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Homer, among the Eastern
Daeth is sio sothe
We magon singan
Swyle butan lease.
Greeks, was erst
The best of bards in all that country-side;
And Homer often greatly praised the sun,
He to the people sang her praises due.
Yet can she not shine out, tho' clear and bright,
But the Almighty Lord of worldly things,
That is the true Sun, whom we rightly may
Alfred is here commonly accused of an anachronism: but really without any cause. Was not Homer in spirit the friend and teacher of the Roman Epic Poet? if the Iliad had never existed, should we ever have heard of the Eneid ?-No:-let us vindicate
the self-taught Anglo-Saxon even here; and not cease further to admire how he brings all his knowledge to the footstool of his God.
Yet more, thou mayst know,
If it list thee to mind,
That many things go
In shape as in hue.
Known or unknown
Some forms of them all
On earth lying prone
Earth they must eat.
Its going wellknows,
Thaet se mod-sefa
And thaet neb upweard.
Yet to this earth
Is everything bound, Bowed from its birth
Down to the ground, Looking on clay
And leaning to dust, Some as they may
And some as they must. Man alone goes
Of all things upright,Whereby he shows
That his mind and his might
Ever should rise
Up to the skies.
Unless like the beast
His mind is intent Downwards to feast,It cannot be meant That any man
So far should sink
Upwards to scan
Yet-downwards to think!
This ends the list of the metrical paraphrases of Boethius, as given by King Alfred. A few of the odes were omitted by him,— probably from want of leisure to set them to music: but in the prose version of Boethius we shall probably find all such deficiencies supplied. Meanwhile, to make an end. The writer is more humbly aware than the severest possible critic would wish to make him, how little light he, for his part, has been able to throw upon Anglo-Saxon Metre in general. The fact seems to him to be, that there must have been supplied a running harp accompaniment which, with vocal adlibita also, made up the rhythm and possibly now and then the echoing rhyme, of the words as downwritten. Take any modern oratorio, and judge how little we can guess its melodies from the mere words. There would be naturally very little to guide us in words alone, if we remember that poetry in those early times of our tongue was far more the harper's craft than the scribe's. At the same time the present writer has so varied his measures (more often than Boethius) that, even be it but by chance, he may have lighted now and then on some approximation in English to the ancient poetry of the Anglo-Saxons.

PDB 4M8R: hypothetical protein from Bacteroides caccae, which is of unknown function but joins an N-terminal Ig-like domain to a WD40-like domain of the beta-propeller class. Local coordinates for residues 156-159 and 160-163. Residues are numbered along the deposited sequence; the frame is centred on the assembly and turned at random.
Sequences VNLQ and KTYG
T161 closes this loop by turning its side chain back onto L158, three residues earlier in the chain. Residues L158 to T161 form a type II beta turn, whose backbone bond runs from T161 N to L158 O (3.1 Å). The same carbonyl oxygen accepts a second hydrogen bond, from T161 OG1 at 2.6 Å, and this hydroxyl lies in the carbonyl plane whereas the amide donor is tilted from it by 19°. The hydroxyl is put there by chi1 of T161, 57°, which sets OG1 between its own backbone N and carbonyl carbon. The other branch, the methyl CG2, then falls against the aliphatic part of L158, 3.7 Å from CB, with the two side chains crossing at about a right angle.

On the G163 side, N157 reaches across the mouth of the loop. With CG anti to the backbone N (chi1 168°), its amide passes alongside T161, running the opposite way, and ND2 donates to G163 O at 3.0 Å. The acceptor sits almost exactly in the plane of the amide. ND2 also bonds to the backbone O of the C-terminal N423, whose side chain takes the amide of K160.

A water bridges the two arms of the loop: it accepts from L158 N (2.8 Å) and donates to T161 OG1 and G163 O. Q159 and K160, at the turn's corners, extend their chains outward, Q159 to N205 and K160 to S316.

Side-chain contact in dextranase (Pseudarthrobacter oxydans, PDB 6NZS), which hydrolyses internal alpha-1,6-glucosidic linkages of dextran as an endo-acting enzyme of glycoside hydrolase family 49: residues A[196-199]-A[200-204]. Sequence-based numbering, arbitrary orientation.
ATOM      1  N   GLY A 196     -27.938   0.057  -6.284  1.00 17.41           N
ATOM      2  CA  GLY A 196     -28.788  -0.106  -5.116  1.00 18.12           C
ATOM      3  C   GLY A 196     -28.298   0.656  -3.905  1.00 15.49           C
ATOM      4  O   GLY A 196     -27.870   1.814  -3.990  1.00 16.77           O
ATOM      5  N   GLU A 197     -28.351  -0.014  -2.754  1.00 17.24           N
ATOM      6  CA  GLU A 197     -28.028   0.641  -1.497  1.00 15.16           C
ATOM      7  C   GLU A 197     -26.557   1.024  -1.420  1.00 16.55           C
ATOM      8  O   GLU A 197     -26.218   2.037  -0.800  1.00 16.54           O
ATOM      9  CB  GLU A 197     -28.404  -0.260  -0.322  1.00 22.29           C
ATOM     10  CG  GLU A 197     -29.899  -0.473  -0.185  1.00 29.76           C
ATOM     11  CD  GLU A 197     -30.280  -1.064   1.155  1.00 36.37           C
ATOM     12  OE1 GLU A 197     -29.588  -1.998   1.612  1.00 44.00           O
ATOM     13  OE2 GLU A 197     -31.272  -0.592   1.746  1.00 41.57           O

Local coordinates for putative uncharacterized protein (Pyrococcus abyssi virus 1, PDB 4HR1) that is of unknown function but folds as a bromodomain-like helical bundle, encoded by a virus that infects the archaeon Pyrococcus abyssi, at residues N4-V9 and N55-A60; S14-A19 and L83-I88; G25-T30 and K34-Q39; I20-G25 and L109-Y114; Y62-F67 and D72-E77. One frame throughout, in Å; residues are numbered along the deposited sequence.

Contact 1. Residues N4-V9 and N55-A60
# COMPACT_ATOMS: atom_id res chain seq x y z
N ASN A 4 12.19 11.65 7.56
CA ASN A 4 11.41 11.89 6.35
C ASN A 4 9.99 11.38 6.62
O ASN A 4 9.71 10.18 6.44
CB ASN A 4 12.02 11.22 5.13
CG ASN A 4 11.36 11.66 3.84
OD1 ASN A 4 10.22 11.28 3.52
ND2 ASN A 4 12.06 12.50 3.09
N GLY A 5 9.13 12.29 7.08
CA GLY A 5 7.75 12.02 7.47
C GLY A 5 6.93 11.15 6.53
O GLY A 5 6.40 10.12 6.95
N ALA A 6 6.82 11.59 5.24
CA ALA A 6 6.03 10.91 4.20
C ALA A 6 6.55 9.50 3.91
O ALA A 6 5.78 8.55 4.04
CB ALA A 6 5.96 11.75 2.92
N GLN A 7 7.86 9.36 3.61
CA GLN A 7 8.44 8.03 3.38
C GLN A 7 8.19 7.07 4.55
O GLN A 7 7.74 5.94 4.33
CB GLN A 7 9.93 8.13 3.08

PARLIAMENT AT SHIFFORD,
A METRICAL FRAGMENT FROM THE ANGLO-Saxon.
At Shifford many thanes were set;
• We have to add the interesting fragment here appended: the authorship is disputable; but there is no doubt that it is a genuine echo of the words of Alfred, especially the latter part, the beautiful pathos of which, as addressed by the dying Alfred to his son and successor
There too England's own darling,
Alfred, England's king and clerk,
Thus quoth Alfred, England's love,
Meekly, O mine own dear friend,
"Under Christ, who is not fill'd
"With book lore, in law wellskill'd;
"Letters he must understand,
"And know by what he holds his land."
Edward the Elder, is truly affecting. The Anglo-Saxon of this fragment has come down to us in a much more modern form, and is therefore not given here. The antiquary will hereafter find it among the original texts.
Thus quoth Alfred; "To the knight;
""Tis his wisdom and his right
"To lighten the land
"By the mower's hand
"Of harvest and of heregongs;
"To him it well belongs
"That the Church have peace
"And the churl be at ease
"His seeds to sow,
"His meads to mow,
"His ploughs to drive afield
"To look that these well fare."
Thus quoth Alfred: "Wealth is but a curse, "If wisdom be not added to the purse.
"Though a man hold an hundred and threescore "Acres of tilth, with gold all covered o'er "Like growing corn,-it all is nothing worth, "Unless it prove his Friend, not Foe, on earth. "For wherein, saving for good use alone,
Does gold-ore differ from a simple stone?"
Thus quoth Alfred: "Never let the young
Despair of good, nor give himself to wrong,